The benefits of eliminating processed foods
When it comes to diets for your health, one of the most commonly discussed is the Paleolithic or Paleo diet.
Simply put, the Paleo diet is a mode of eating modeled on the nutritional habits of our ancestors: whole foods prepared simply and without any processed foods. Hence the nickname: the Stone-age diet or Caveman diet.
The key event in the Paleo diet theory is the invention of mass agriculture around 10,000 BCE. People began to eat bread and other grains; animal husbandry allowed for cattle farming.
Our diets gradually became made up of secondary products, like pasta, dairy, and sugar.
According to the theory, these processed foods are the root cause of many of our contemporary maladies, such as chronic diseases, metabolic syndrome, and heart disease.
The theory postulates that modern humans are genetically mismatched to our processed foods, an idea known as the discordance hypothesis.
Scientists don't agree unanimously on whether this hypothesis is true. But tenets of Paleo, such as removing refined sugar and junk food, are widely regarded as beneficial.
Its proponents claim that Paleolithic nutrition is an effective strategy for your health. With a core of vegetables, fruits, nuts and seeds, healthy fats, and organic meats, it's easy to see why. In this way, the Paleo diet is very similar to other healthy eating plans like the diabetes diet.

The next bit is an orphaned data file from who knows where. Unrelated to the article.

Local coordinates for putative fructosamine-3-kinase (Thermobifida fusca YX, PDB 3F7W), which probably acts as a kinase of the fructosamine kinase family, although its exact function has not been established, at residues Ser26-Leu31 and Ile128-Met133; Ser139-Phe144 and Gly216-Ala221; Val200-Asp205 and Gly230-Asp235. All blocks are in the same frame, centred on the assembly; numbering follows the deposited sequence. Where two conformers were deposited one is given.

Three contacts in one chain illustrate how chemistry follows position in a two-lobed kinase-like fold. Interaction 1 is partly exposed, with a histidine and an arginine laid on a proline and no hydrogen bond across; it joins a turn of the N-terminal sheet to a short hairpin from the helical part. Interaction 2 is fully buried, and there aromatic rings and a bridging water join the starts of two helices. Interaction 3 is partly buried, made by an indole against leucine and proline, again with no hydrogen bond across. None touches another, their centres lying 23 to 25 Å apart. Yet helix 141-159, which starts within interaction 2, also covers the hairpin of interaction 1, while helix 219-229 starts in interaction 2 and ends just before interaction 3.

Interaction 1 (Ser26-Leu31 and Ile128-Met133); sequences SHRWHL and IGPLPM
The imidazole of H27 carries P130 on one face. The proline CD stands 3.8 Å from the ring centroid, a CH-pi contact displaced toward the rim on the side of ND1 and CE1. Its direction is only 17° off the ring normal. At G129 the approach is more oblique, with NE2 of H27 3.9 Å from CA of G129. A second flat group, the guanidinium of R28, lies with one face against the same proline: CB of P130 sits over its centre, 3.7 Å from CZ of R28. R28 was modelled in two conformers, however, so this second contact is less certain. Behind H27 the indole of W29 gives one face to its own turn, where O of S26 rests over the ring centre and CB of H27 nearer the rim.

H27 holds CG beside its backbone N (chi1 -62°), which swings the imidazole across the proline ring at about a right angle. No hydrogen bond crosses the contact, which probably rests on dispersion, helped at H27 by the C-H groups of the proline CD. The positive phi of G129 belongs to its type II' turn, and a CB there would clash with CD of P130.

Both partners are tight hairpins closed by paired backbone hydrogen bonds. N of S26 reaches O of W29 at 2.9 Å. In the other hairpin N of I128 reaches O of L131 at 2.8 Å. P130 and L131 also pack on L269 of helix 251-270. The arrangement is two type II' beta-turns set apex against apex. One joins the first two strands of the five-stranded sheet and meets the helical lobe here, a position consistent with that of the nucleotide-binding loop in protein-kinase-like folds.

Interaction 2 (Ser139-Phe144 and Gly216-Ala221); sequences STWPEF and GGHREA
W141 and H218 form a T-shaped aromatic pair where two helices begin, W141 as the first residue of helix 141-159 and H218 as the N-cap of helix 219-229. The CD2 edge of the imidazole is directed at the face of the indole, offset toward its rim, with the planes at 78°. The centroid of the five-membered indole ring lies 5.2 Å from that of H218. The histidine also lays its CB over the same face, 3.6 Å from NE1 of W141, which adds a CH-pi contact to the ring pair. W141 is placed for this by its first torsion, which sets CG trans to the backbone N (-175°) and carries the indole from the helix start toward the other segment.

Hunting & gathering - what did we eat?
Below is a non-exhaustive list of foods that can be included in a Paleolithic diet.
Meat: beef, chicken, lamb, pork, turkey - always organic and grass-fed, never processed
Fish & seafood: trout, salmon, haddock, shrimp - always choose wild-caught if you can
- Fruits & vegetables: If it can be plucked from nature, it's Paleo. Vegetables and fruits are the backbones of the Paleo diet.
- Tubers: potatoes, yams, sweet potatoes, turnips - a great source of carbohydrates on the Paleo diet
- Nuts & seeds: almonds, macadamias, walnuts, pumpkin seeds, sunflower seeds, etc.
- Healthy fats: Extra virgin olive oil, avocado oil, coconut milk/oil, etc.
- Salt* & spices
*salt should be consumed in moderation, as too much sodium can cause a host of health problems.
As you can see, there's a great deal of variety to be explored in the Paleo diet. But what effect will eating these foods have on your health?
The purported health benefits of Paleo
Here's a list of the health benefits that Paleo dieters attribute to the diet.
- Improved cholesterol
- Reduced blood pressure
- Improved glycemic control
- Reduced waist circumference and weight loss
- Improved satiety
- Improved gut health
- Reduced all-cause mortality
- Mitigation of metabolic syndrome
- Reduced risk of cardiovascular disease
This study, published in the American Journal of Clinical Nutrition, found that the Paleo diet resulted in better short-term health indicators (waist circumference, HDL cholesterol, blood pressure, blood sugar) than four different control diets.
What are the pros and cons of a paleo diet?